As a technical author, I’m often stopped when walking down the street to answer questions on active versus passive voice. I do wish it would stop… but it does get me thinking, there are a lot of recommendations that advocate the use of one voice over the other, but could I clarify those in the simplest way possible? Well in this article I shall attempt to do just that, you can judge.
So what’s it all about? What is this active and passive voice thing? Why should I care? Phew that’s a lot of questions, good ones too. It’s all about communicating effectively (spoiler, there’s a theme running through my blogs 🙂 ). To communicate effectively you need to be aware of the words that you use and the way that they work. Active and passive voice refers to two different ways of ordering the parts of a sentence that doesn’t change the meaning of what is being said but does have an effect on how easy it is to read. You should care if you want to have a voice that is easily understood by others, if you have something to say and you want to say it in the best way possible.
What is active and passive voice?
Alright, you got me, in the previous paragraph I glossed over the big question which is “What is this active and passive voice thing?” To answer this question we’ve got to get down into deconstructing sentences. We do this so we can identify the parts of a sentence and then reconstruct them in the voice of our choosing: active or passive (hopefully with none of those annoying bits left over :-S).
The simplest sentence consists of a verb phrase. Some thing (subject) does something (verb). So, for example:
Minnie (subject) danced (verb).
A slightly more advanced sentence (I can’t believe I wrote that) is where the thing (subject) does something (verb) to something else (object). Another example:
Minnie (subject) danced (verb) the hoochie coochie (object).
In this case Minnie is the subject of the sentence and the hoochie coochie is the object. Now this is good, in the order that we read the sentence from left to right the subject does something to the object. But let’s wire this sentence up differently, without changing the meaning. Like this:
The hoochie coochie (subject) was danced by (passive voice form of the verb) Minnie (object).
In this case: the subject of the sentence isn’t actively doing anything it’s passively having stuff done to it; the verb has been cluttered up by the auxiliary verb was in order to make the passive work and poor old Minnie, who was actually doing the hard work of dancing, has been relegated to the end of the sentence. To read this sentence we have to retain the subject, hold onto the verb, get to the object who’s doing all the work and finally reconstruct the sentence to work out who was doing what to who (never mind when and with what). Obviously more work than the active voice.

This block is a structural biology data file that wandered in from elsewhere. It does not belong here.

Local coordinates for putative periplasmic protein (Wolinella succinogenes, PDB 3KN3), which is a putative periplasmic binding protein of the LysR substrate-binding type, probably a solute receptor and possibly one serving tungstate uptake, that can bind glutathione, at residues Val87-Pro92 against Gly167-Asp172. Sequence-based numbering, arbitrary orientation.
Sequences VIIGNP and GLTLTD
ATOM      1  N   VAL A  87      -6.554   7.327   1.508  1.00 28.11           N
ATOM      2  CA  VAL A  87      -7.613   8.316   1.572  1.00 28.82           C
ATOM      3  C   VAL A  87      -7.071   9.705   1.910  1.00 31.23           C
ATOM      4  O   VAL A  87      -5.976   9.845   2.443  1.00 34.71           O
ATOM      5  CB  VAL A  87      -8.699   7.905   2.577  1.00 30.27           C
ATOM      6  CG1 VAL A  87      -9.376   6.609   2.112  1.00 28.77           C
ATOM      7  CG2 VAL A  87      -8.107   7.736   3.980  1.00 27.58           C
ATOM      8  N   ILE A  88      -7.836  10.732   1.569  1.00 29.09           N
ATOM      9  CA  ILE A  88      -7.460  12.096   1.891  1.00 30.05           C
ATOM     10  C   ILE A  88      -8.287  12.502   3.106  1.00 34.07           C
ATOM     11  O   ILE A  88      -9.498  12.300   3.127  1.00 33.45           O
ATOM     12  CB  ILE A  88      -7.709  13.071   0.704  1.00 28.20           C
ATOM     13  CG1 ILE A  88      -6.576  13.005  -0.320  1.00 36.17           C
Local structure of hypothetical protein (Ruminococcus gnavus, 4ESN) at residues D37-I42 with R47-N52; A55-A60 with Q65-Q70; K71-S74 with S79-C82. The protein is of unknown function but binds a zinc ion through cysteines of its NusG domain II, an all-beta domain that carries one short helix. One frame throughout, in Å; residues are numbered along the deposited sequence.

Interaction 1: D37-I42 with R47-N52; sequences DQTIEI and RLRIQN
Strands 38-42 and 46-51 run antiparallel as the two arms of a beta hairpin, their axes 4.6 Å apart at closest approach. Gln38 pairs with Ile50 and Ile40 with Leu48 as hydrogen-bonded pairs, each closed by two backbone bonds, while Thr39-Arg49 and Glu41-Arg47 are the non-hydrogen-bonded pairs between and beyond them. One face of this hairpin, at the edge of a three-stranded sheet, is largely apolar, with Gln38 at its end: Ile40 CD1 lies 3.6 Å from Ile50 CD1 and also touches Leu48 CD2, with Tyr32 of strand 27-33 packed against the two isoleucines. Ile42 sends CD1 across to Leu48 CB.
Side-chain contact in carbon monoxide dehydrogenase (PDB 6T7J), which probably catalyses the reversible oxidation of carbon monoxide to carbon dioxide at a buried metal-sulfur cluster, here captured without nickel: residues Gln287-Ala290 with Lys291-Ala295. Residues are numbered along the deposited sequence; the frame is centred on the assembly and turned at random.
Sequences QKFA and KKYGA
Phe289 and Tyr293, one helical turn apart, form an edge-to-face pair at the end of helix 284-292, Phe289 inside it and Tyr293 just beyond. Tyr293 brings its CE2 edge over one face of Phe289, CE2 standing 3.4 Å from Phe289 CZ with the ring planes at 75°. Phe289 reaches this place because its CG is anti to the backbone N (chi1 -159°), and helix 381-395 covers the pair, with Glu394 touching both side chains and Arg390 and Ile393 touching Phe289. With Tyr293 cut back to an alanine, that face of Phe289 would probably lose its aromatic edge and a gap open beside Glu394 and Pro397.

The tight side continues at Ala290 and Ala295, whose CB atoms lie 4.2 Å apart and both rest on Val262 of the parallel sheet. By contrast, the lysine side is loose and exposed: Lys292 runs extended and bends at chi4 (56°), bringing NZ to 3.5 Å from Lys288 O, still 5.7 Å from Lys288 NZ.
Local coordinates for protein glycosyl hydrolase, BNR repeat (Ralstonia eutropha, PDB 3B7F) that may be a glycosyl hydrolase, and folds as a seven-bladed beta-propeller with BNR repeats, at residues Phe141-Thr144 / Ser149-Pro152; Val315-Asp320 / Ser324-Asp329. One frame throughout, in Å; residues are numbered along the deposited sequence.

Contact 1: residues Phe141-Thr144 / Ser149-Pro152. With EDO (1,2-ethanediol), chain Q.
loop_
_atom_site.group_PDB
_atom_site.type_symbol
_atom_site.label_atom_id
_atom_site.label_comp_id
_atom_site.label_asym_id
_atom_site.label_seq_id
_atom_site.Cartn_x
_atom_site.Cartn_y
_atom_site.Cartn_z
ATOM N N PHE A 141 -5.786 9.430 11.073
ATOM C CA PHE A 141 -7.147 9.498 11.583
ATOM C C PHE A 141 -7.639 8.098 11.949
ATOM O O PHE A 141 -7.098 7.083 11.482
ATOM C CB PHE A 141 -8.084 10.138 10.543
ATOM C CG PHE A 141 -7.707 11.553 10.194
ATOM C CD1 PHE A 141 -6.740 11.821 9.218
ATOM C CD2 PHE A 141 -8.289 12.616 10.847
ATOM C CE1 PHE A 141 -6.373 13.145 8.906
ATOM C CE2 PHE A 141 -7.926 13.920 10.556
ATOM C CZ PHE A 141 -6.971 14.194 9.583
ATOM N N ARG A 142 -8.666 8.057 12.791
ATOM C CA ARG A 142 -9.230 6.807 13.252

Ok I’m going to be voiced actively all the time now
So if the active voice is all that, why not always use the active voice? Well… unfortunately it doesn’t always work, particularly where the subject is not significant or not known. In this case we only have the object (the thing having stuff done to it). Consider the following example:
The food is being served.
In this case we don’t care who is serving the food, simply that it is being served now (hope it’s chips). The passive voice is the only one that works. If the person serving was significant we’d identify them:
Jeremiah is serving the food.
But there is another reason for using the passive voice even if we do want to identify the server and that is to emphasize them:
The food is being served by a gorilla!!!
In this case the comic timing (just put a pause between served and by) would not work if we simply said:
A gorilla is serving the food. (yeah, whatever).
Documentation or technical writing
So how does all this tie into your alleged realm of expertise Dave? Alright I’ll tell you voices in my head. In documentation there’s not a lot of room for comedy or drama (it always comes across abysmally), so this sense of emphasis is not usually appropriate. In the spirit of keeping things simple then, a general rule of thumb (advocated by George Orwell by the way) is to use the active voice wherever possible. That way your audience won’t be stumbling their brains around the tricky indirection of your passive voice and having their tongues tied by all the auxiliary verbs you have to add in to make it work.
The conclusion was reached
So the conclusion is, when referring to technical documentation, active voice seems to be the outright winner – as its straightforward approach lays the words of the sentence down in the heads of the readers in the order of the simplest meaning of the sentence. The action flows directly from the subject to the object. Whereas in the passive voice the action flows backwards from the object to the subject and the words have to be slightly twisted to make it fit. But, as always, bear in mind that to cast everything into active voice would not work in all instances and sometimes – just sometimes – the passive can be used to good effect to emphasize the object. In the end the choice is yours, but please use it wisely.